How about some good news about citizens taking control of their own government? The citizen-led Independent Map Amendment initiative easily cleared hefty signature requirement hurdles, was deemed valid and won tentative approval Monday to appear on the Nov. 8 ballot, pending the outcome of a lawsuit filed to try to thwart it. In a first for an Illinois redistricting attempt after two previous attempts in 2010 and 2014, commissioners on the Illinois State Board of Elections declared the signatures valid, giving a tentative green light to the ballot question that would ask voters if they want an 11-member independent commission to design state legislative districts rather than letting ruling politicians draw them. “This is a huge hurdle that we’ve cleared and it’s one that no redistricting amendment has so far cleared in Illinois, so we’re very excited,” said Dave Mellet, campaign manager of the Independent Map Amendment. When this was tried in 2014, “they realized this is a pretty massive undertaking and there’s a lot you need to learn about duplicate signatures,” he added, “so to get to 290,000 valid signatures is a huge step.”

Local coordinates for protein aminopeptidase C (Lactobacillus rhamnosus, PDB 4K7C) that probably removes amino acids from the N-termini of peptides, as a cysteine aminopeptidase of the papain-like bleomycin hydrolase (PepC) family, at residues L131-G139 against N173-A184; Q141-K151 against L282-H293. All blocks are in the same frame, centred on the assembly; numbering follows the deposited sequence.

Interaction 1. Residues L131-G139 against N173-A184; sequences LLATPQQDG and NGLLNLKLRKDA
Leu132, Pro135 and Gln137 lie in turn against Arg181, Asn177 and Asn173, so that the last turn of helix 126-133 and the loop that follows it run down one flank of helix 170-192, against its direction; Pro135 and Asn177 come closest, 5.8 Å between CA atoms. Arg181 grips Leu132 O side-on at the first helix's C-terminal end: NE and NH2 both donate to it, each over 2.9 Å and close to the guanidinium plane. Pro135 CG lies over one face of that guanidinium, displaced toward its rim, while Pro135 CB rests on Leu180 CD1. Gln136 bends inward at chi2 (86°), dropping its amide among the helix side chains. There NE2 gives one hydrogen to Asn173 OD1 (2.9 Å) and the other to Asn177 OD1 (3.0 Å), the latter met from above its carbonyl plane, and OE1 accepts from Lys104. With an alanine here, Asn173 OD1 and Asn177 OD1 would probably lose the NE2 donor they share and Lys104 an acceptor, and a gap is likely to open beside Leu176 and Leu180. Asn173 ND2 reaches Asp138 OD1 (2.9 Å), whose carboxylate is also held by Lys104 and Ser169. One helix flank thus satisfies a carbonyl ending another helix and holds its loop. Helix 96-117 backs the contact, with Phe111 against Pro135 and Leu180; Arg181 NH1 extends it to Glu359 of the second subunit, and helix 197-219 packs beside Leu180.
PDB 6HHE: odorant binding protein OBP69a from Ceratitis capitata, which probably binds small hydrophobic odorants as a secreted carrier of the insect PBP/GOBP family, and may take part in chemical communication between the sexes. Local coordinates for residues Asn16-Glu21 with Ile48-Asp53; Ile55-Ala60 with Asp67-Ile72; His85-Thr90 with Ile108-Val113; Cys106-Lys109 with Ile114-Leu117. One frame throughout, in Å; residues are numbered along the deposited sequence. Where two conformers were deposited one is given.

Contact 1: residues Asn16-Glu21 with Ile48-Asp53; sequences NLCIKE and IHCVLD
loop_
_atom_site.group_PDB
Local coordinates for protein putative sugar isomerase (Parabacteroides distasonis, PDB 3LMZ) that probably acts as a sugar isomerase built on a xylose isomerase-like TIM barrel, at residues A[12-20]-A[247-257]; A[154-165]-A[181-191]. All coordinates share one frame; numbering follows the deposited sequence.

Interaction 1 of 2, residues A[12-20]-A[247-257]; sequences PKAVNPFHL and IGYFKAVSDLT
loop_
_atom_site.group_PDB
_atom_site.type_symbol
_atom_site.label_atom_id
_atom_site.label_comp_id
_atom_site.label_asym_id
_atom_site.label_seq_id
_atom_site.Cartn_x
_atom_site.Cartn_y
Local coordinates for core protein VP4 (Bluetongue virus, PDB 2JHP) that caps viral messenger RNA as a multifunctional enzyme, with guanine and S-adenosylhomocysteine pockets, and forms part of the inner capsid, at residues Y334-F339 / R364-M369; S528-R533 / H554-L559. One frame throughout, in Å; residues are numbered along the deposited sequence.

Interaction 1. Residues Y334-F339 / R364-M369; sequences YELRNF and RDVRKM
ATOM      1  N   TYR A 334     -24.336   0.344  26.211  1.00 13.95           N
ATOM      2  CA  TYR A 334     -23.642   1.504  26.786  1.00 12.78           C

Steven Sandvoss, executive director of the elections board, told commissioners a random sample of 5 percent of the voter signatures the group turned in showed map workers had far surpassed the minimum required number of 290,216 valid Illinois voters’ signatures, so a second, random sample was not needed.
A similar citizen effort in 2014 failed at this stage when the sample showed problems with many of the signatures. Two years ago, Cook County Circuit Court Judge Mary Mikva ultimately ruled the previous independent redistricting effort unconstitutional because it would have banned commissioners from running for public office for 10 years after serving on the commission. The new redistricting proposal does not include that restriction.